Having seen the realities, Alaska regulators took actions starting in the early 2000s. They introduced new rules and the Commercial Passenger Vessel Environmental Compliance (CPVEC) program to the large cruise ships trading in Alaska water each year. Grey water, being more polluted than sewage, was also brought under the same rules. Some vendors, including Wartsila Water Systems Ltd, developed a new generation of technologies known as Advanced Wastewater Treatment Systems (AWTS). AWTS carry the same certificates as STPs/MSDs do, but differ from them in that the ships’ discharges are sampled and monitored under CPVEC, with the results published in the public domain (data series 4 of Figure 2). The success of this program has been praised by all stakeholders, in particular by the cruise industry.
Alaska waters remain to this day as the only marine environment in the world whereby enforcement is not only in place, but is also effective.
The way forward
During MEPC 71, under pressure from Norway and the Netherlands, the Committee agreed to address inconsistencies in the application of its sewage Guidelines and ‘mal-functioning’ STPs. However, enforcement of the environmental regulations - as has happened in Alaska and the rest of our society - is still out of reach for MARPOL Annex IV. It has a long way to go.
Nevertheless, improving the sewage Guidelines can still be a very positive and significant step. It may be important to introduce process monitoring requirements, including on-line monitoring for STP effluent turbidity and effluent flow rates. This would provide good visibilities for the marine industry to get a handle on sewage pollution control. Such visibilities could pave the way for a future regulatory framework capable of closing the gap between the rules and the realities, that will be evidence based, practicable, and sustainable.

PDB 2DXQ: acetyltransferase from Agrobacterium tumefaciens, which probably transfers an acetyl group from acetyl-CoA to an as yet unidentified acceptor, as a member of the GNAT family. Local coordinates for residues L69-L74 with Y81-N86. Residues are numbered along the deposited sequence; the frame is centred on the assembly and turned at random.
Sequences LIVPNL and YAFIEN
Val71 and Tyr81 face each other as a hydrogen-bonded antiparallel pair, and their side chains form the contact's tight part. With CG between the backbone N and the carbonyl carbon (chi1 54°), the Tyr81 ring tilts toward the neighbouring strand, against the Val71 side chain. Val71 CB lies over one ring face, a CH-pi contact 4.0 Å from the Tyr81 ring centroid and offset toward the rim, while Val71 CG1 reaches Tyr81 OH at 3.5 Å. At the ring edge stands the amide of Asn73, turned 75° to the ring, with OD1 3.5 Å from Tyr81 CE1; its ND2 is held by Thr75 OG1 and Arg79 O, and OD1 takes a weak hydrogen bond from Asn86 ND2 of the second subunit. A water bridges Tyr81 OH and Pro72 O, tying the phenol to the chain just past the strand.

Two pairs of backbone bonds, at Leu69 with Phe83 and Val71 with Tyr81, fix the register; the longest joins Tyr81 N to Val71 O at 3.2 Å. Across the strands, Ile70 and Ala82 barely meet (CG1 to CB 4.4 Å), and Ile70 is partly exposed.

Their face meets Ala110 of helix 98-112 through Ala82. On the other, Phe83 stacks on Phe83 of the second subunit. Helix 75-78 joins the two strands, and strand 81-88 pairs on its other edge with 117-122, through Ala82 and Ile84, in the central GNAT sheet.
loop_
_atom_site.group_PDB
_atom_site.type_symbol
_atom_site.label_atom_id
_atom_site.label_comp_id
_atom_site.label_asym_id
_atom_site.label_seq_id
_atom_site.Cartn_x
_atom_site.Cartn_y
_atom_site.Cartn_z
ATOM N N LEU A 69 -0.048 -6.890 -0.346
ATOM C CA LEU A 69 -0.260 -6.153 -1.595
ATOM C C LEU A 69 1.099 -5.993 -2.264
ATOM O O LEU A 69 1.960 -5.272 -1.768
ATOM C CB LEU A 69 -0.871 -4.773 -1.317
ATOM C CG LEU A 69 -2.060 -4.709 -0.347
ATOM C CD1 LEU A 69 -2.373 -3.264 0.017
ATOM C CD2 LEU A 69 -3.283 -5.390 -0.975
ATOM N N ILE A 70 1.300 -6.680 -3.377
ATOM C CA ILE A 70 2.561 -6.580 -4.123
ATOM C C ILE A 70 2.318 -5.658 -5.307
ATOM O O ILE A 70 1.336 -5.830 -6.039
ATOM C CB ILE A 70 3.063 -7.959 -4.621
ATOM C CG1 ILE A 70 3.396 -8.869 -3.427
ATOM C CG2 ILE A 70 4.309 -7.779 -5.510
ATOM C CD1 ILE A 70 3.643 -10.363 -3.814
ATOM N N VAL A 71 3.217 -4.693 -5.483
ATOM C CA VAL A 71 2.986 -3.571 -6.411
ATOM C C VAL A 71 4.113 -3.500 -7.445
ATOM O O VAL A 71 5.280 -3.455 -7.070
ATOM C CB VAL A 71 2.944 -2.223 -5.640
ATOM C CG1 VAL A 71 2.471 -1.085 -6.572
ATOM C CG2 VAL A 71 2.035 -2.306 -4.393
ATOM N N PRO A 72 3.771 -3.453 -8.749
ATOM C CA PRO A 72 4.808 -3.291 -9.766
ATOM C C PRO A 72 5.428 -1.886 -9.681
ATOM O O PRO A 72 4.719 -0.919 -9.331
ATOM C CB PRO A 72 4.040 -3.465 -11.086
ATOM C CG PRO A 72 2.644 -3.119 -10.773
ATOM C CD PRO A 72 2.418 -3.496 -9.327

However, improving the Guidelines is meaningful only when they are conformed to. Non-conformities cause inconsistencies and poor performance status. To understand the root causes is essential in order to prevent reoccurring. To address these non-conformities is critical, even though the issue may be thorny since they are already approved by the conformity assessment bodies. But without corrective actions, tougher Guidelines would merely incentivise more non-conformities, in particular on new build ships.
At present, ship owners and yards have vessels carrying non-conformities and poor STP performance status. At the same time, the conformity assessment bodies burden themselves with these magic boxes that can be easily challenged, equipment vendors continue their race to the lowest levels of functionalities and cost, and regulators end up with regulations that are not effective. Most importantly, the marine environment continues to be polluted by discharges of sewage from ships under the IMO’s type approval regime. No one wins. While improving the Guidelines is a constructive step, ultimately effective enforcement is the key to making MARPOL Annex IV a win-win for all. And only the collective efforts of the Member States can make it happen.